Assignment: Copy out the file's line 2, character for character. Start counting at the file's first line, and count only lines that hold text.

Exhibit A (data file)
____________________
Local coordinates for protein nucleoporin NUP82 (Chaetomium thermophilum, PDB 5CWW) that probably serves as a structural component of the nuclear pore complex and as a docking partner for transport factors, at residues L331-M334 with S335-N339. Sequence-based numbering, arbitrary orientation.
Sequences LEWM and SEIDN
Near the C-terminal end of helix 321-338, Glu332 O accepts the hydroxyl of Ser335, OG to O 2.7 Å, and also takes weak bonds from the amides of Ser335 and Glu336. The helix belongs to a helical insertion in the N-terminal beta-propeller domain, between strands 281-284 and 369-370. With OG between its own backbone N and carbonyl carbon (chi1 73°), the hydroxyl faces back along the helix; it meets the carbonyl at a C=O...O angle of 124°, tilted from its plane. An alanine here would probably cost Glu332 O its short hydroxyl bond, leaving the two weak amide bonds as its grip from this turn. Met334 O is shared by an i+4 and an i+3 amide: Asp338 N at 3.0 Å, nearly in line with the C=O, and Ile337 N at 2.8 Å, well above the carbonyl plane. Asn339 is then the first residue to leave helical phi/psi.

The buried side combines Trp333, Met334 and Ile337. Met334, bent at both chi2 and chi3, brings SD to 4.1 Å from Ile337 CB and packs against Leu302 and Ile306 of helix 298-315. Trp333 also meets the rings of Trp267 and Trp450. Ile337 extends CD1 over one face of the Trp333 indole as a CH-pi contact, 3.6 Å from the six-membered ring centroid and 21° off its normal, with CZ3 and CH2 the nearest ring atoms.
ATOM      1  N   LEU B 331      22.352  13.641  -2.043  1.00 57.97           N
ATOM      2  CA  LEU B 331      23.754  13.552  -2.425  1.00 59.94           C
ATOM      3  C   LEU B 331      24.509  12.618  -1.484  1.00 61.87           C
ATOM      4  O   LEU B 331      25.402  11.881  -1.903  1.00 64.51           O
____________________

Sequences LEWM and SEIDN